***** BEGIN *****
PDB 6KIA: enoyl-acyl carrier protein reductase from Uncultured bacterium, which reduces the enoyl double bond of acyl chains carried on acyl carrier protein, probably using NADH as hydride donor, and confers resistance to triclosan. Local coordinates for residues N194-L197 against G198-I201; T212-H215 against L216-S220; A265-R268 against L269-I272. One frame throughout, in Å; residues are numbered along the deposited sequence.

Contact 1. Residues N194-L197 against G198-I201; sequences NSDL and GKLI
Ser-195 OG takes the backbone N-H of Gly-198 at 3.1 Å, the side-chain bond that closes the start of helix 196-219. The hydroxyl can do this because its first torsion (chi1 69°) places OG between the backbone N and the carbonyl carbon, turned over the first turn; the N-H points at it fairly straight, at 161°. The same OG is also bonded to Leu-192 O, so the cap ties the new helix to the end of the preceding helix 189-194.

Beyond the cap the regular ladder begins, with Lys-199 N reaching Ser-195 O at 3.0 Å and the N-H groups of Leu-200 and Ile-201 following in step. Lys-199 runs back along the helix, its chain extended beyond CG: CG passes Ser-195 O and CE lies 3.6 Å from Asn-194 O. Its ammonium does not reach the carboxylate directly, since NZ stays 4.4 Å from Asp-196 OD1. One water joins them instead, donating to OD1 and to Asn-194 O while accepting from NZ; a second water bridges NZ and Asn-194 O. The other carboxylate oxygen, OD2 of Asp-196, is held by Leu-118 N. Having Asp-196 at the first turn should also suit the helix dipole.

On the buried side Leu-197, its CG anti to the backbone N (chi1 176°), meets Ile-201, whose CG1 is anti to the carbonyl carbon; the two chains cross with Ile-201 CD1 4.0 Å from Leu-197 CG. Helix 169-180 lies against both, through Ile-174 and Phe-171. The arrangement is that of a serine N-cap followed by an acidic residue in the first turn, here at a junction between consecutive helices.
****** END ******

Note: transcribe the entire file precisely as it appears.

PDB 6KIA: enoyl-acyl carrier protein reductase from Uncultured bacterium, which reduces the enoyl double bond of acyl chains carried on acyl carrier protein, probably using NADH as hydride donor, and confers resistance to triclosan. Local coordinates for residues N194-L197 against G198-I201; T212-H215 against L216-S220; A265-R268 against L269-I272. One frame throughout, in Å; residues are numbered along the deposited sequence.

Contact 1. Residues N194-L197 against G198-I201; sequences NSDL and GKLI
Ser-195 OG takes the backbone N-H of Gly-198 at 3.1 Å, the side-chain bond that closes the start of helix 196-219. The hydroxyl can do this because its first torsion (chi1 69°) places OG between the backbone N and the carbonyl carbon, turned over the first turn; the N-H points at it fairly straight, at 161°. The same OG is also bonded to Leu-192 O, so the cap ties the new helix to the end of the preceding helix 189-194.

Beyond the cap the regular ladder begins, with Lys-199 N reaching Ser-195 O at 3.0 Å and the N-H groups of Leu-200 and Ile-201 following in step. Lys-199 runs back along the helix, its chain extended beyond CG: CG passes Ser-195 O and CE lies 3.6 Å from Asn-194 O. Its ammonium does not reach the carboxylate directly, since NZ stays 4.4 Å from Asp-196 OD1. One water joins them instead, donating to OD1 and to Asn-194 O while accepting from NZ; a second water bridges NZ and Asn-194 O. The other carboxylate oxygen, OD2 of Asp-196, is held by Leu-118 N. Having Asp-196 at the first turn should also suit the helix dipole.

On the buried side Leu-197, its CG anti to the backbone N (chi1 176°), meets Ile-201, whose CG1 is anti to the carbonyl carbon; the two chains cross with Ile-201 CD1 4.0 Å from Leu-197 CG. Helix 169-180 lies against both, through Ile-174 and Phe-171. The arrangement is that of a serine N-cap followed by an acidic residue in the first turn, here at a junction between consecutive helices.